The Telegraph
Saturday , November 10 , 2012
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Visual Arts

Nostalgia often accompanies the journey back home. Chirodeep Chaudhuri, a Mumbai-based photographer who has been visiting and photographing his ancestral village of Amadpur in Burdwan for over a decade, has attempted to broaden this theme to explore such ideas as beauty, loss and the pastoral identity in his exhibition of photographs (Galerie 88, till Nov 20). The exhibition comprises photographs that have been selected from his book, A Village in Bengal, which was published recently.

That Chaudhuri is intent on weaving a personal narrative is evident from the images that portray the festivities surrounding a family Durga Puja. Mercifully, the monotony of such familial joy is broken by a few frames that show mundane, human exchanges. For instance, the charm of the photograph of a woman bending to whisper to a child lies not just in the richness of detail but also in its lack of contrivance.

The photographs convey an unmistakable anxiety to preserve clichéd ideas like that of the timelessness of rural settings. In one photograph (picture), we see an old temple beside a shallow pond. Also visible are a solitary girl, buffaloes, a sari hung out to be dried, mud walls caked with dung and some trees. Chaudhuri’s use of scale lends each element in the frame an autonomous identity. But they seldom disturb the balance of the photograph.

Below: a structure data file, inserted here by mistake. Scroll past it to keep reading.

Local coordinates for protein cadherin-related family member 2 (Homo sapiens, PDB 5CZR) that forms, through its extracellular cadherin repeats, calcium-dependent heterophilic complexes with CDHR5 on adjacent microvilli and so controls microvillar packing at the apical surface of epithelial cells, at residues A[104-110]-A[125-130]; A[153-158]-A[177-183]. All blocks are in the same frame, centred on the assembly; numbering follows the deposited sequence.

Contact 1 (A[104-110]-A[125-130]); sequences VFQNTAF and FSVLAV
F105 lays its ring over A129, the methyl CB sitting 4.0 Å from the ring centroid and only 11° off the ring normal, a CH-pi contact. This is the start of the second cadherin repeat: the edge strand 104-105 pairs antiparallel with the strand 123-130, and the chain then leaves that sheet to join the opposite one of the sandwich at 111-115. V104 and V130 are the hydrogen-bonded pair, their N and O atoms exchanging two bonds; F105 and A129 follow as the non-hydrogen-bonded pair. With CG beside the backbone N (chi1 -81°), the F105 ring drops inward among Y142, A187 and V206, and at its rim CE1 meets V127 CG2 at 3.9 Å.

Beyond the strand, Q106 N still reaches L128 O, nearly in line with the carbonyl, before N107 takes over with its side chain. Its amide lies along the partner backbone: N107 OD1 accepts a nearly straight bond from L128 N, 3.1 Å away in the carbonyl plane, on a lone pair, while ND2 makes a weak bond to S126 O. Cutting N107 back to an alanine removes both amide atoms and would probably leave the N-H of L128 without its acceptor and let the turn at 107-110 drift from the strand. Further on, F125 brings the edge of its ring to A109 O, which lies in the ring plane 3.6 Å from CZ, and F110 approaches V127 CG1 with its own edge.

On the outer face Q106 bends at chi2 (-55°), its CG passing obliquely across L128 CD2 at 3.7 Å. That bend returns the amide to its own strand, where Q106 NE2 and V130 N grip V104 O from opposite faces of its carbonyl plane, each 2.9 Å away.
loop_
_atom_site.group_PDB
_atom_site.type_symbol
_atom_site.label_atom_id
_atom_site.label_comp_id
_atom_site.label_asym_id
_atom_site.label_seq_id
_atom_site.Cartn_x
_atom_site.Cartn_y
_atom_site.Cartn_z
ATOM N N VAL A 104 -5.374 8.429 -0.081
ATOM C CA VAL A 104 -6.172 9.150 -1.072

In another image, the hands of a woman, criss-crossed with veins, are seen weaving a kantha. A bent spectacle frame and a rusty blade lie at two different corners of the picture. They are suggestive of the crippling poverty faced by marginalized groups such as artisans. Perhaps Chaudhuri should have developed this line of enquiry further to challenge the notion of a pastoral idyll being relatively free of the warts of iniquity and discrimination.

Another aspect that Chaudhuri neglects is the tension that binds the home to the world. This is surprising because as the veritable ‘outsider inside’, he has the advantage of a toehold in two markedly different spheres. A number of enthusiastic critics have claimed that Chaudhuri’s photographs remind them of Satyajit Ray’s depiction of rural Bengal. Significantly, in Ray’s trilogy, what immortalizes Apu is his courageous decision to embrace the world, forsaking home in the process. Afflicted with nostalgia, Chaudhuri seems oblivious to the idea that one’s home may not always be one’s world.